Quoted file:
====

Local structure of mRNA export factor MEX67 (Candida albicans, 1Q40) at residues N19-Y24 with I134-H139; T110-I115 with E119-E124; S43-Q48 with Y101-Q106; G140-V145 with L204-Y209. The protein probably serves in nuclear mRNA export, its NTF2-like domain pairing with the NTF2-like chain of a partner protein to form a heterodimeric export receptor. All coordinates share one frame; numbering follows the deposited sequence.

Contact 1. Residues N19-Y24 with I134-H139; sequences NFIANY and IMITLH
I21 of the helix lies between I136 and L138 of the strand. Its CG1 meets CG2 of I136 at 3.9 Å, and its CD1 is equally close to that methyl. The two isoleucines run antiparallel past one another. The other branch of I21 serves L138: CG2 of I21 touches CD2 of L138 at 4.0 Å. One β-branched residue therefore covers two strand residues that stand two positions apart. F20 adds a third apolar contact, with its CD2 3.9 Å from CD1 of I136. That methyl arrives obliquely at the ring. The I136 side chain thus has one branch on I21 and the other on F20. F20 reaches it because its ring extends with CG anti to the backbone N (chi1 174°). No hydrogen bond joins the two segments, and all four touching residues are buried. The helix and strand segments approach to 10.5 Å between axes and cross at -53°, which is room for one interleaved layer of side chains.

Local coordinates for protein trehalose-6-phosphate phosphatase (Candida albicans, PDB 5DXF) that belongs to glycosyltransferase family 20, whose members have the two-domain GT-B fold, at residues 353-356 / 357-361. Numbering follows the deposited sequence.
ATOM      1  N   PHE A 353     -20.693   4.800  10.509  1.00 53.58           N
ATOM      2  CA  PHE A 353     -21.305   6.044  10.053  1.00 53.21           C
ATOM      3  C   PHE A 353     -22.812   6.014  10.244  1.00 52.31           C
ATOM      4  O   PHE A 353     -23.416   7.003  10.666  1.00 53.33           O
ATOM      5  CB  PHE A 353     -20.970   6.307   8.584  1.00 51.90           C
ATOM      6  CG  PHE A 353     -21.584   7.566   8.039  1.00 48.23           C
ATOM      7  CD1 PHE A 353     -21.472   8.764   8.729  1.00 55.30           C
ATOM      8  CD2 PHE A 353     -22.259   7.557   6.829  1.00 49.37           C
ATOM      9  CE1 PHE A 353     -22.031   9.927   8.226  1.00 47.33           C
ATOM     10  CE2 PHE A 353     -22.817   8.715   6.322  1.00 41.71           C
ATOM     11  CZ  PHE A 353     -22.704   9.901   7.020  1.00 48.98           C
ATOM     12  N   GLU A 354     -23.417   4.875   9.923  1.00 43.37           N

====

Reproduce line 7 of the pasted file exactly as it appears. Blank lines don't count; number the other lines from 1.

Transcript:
ATOM      3  C   PHE A 353     -22.812   6.014  10.244  1.00 52.31           C